posted by jbrjake at 9:44 PM on February 7, 2003

I feel Senator Joe Biden is behind this somehow.
posted by Mack Twain at 11:26 PM on February 7, 2003

This isn't about plagiarism, damnit. It's about the vast difference between a twelve year old essay, written by a grad student in California, versus accurate, timely intelligence. Jesus, have the whole lot of you gone mad??

I can't even believe I'm reading some of the responses I'm seeing here. Where'd you all hide those critical thinking caps, you're so well known for? Every single one of you is so much smarter than this; what the hell is goin' on here?

Wake up God damn it! This is not a "bit of a mistake"... This information is being used to support an invasion, and God only knows how many deaths of military personnel and civilians alike...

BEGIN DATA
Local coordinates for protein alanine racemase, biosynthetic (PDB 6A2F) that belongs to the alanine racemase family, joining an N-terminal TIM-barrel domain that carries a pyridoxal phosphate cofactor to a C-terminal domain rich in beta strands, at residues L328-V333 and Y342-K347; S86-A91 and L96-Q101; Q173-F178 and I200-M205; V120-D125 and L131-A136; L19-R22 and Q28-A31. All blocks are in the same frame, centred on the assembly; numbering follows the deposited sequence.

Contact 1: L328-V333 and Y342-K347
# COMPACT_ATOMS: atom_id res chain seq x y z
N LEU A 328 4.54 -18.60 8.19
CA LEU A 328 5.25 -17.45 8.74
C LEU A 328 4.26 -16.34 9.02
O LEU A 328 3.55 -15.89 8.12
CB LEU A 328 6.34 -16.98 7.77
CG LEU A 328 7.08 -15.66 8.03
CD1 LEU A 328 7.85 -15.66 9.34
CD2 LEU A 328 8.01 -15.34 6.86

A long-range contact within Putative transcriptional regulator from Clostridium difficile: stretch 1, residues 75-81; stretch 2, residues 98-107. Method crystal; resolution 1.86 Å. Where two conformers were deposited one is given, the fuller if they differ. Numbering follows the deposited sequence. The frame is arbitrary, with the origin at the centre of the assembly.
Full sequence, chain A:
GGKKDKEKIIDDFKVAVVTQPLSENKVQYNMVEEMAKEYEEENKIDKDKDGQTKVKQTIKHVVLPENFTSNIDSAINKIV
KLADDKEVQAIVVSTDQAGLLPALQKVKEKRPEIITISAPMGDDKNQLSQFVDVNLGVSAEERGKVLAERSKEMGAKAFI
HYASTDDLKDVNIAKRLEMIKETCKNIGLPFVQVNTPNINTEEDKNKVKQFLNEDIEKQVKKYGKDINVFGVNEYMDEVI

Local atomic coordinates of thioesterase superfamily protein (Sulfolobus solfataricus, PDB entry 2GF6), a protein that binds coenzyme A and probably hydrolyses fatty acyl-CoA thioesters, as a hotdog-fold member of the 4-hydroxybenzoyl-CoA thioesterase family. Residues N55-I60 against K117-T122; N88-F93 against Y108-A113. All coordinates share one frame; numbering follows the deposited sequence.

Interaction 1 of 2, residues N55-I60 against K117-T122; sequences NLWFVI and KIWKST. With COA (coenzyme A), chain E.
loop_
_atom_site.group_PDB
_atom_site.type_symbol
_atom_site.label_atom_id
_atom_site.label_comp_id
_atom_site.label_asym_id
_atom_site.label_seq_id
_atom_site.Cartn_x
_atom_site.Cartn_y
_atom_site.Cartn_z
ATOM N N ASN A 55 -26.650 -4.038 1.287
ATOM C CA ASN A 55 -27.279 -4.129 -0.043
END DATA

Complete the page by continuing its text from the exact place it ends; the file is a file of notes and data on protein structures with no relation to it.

I'm absolutely flabbergasted that even one of you would honestly think this scandalous story has anything in the world to do with not properly citing material.
posted by Tiger_Lily at 2:09 AM on February 8, 2003

I was so beside myself with fury, in my previous post, that I inadvertently jumbled my facts.
It's meant to be understood that some of the data cited in the essays that were plagiarised is twelve years old.
posted by Tiger_Lily at 2:22 AM on February 8, 2003

I'm so sick of being outraged. I'm so sick of the mental preparations and indigestion of having to potentially dedicate my life to this fucking lie, crap, shit, bilious cadre of extremists who are forcing every last one of us to fight, argue, hate, fear etcetera (kill) one another. How dare these small minded country club motherfuckers dictate what I'm now supposed to focus on.

Ha ha. Joke's on me I guess. How much is the matinee for the Zyklon-B Movie?
posted by crasspastor at 2:31 AM on February 8, 2003

From a post I made today about this issue: